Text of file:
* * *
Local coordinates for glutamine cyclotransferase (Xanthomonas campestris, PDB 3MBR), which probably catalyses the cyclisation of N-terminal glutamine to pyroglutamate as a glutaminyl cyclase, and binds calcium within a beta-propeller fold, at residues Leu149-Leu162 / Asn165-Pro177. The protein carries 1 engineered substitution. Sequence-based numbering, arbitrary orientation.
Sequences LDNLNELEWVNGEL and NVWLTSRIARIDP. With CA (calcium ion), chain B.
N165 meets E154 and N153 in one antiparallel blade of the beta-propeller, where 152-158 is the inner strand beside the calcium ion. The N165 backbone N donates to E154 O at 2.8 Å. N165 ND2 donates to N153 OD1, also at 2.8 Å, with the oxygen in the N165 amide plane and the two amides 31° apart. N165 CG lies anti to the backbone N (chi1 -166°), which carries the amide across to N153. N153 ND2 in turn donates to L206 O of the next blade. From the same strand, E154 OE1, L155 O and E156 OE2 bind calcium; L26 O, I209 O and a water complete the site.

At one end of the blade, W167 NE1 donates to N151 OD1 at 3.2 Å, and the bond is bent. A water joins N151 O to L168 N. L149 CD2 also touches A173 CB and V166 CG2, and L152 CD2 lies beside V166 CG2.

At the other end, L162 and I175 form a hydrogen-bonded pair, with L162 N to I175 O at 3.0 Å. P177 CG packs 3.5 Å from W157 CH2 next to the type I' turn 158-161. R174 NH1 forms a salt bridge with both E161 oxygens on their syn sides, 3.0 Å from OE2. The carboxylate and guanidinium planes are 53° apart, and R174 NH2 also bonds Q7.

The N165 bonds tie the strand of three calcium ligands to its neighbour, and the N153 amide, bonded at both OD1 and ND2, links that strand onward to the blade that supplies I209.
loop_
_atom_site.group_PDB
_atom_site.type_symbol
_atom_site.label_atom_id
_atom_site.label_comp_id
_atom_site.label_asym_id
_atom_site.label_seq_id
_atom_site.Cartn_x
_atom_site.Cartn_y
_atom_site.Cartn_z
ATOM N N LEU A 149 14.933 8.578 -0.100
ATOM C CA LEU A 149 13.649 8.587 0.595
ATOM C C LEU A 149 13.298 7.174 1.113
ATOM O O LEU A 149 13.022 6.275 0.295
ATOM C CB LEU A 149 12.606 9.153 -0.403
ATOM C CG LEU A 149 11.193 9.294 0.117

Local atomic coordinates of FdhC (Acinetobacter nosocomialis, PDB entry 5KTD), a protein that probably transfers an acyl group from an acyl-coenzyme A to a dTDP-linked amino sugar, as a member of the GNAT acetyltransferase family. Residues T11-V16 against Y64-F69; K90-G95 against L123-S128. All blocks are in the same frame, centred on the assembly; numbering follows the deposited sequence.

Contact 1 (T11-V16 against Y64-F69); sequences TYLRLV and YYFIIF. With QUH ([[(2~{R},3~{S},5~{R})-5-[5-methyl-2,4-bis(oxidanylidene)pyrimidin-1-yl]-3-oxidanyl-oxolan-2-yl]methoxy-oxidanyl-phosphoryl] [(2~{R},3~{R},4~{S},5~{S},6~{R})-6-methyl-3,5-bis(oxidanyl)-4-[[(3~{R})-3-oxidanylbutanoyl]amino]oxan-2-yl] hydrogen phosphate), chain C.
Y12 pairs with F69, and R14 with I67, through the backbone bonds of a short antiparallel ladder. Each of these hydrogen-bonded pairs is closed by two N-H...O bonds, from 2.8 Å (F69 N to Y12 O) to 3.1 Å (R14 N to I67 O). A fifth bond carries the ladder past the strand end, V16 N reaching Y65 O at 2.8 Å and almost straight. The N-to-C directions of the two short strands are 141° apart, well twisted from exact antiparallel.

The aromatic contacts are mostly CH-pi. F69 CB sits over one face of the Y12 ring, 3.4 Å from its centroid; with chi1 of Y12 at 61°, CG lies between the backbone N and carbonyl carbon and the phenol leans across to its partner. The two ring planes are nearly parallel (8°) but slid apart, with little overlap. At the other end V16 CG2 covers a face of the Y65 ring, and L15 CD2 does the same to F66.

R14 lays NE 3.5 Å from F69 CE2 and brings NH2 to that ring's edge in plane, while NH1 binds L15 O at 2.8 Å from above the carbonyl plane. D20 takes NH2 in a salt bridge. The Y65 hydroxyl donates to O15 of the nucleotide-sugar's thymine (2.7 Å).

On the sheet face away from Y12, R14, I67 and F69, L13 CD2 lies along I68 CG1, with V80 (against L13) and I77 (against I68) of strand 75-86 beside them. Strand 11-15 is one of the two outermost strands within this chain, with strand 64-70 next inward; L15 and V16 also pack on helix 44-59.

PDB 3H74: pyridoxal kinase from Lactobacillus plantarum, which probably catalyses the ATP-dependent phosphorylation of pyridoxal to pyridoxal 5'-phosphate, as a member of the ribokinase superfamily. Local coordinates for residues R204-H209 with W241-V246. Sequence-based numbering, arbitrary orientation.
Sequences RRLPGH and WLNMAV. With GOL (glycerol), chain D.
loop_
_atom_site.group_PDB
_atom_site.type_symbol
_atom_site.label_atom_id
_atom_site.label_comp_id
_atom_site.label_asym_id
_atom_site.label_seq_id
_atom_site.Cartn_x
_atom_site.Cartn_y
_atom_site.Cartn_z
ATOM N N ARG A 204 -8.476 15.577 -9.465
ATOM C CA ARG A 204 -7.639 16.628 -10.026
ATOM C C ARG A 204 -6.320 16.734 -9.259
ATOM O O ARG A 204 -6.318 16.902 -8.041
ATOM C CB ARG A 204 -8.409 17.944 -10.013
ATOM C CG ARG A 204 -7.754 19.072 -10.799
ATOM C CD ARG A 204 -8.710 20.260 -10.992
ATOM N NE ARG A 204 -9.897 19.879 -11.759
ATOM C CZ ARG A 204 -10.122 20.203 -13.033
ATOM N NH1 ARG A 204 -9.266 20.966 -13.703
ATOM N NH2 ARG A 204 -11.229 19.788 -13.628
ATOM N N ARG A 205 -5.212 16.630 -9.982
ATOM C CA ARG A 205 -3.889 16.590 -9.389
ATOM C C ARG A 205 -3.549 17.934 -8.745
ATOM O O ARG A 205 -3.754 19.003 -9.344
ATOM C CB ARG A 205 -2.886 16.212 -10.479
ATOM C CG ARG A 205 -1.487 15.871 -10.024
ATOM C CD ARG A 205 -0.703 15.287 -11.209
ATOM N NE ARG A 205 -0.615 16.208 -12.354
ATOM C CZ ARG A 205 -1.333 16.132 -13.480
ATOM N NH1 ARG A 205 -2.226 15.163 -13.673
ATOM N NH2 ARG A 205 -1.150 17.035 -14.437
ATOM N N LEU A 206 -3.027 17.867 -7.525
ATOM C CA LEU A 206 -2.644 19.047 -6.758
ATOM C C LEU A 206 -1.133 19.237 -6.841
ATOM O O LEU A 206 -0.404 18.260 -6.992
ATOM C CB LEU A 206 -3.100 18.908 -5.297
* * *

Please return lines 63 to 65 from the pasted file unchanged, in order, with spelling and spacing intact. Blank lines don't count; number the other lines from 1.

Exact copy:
ATOM N N LEU A 206 -3.027 17.867 -7.525
ATOM C CA LEU A 206 -2.644 19.047 -6.758
ATOM C C LEU A 206 -1.133 19.237 -6.841